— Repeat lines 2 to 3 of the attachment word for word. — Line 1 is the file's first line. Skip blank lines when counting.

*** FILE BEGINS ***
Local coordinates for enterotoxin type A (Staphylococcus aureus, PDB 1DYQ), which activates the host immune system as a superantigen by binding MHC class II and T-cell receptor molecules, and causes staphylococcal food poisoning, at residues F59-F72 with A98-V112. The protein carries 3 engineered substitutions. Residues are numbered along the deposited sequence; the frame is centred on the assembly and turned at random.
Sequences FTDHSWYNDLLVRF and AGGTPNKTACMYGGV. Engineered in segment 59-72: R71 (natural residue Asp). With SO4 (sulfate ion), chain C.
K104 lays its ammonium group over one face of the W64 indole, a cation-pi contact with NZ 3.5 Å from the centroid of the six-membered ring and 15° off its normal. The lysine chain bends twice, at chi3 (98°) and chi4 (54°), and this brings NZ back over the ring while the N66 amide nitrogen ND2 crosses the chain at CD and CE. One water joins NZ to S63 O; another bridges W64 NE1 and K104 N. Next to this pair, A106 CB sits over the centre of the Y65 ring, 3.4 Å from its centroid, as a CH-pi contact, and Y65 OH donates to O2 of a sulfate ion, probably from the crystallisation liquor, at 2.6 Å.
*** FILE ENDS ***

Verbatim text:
Sequences FTDHSWYNDLLVRF and AGGTPNKTACMYGGV. Engineered in segment 59-72: R71 (natural residue Asp). With SO4 (sulfate ion), chain C.
K104 lays its ammonium group over one face of the W64 indole, a cation-pi contact with NZ 3.5 Å from the centroid of the six-membered ring and 15° off its normal. The lysine chain bends twice, at chi3 (98°) and chi4 (54°), and this brings NZ back over the ring while the N66 amide nitrogen ND2 crosses the chain at CD and CE. One water joins NZ to S63 O; another bridges W64 NE1 and K104 N. Next to this pair, A106 CB sits over the centre of the Y65 ring, 3.4 Å from its centroid, as a CH-pi contact, and Y65 OH donates to O2 of a sulfate ion, probably from the crystallisation liquor, at 2.6 Å.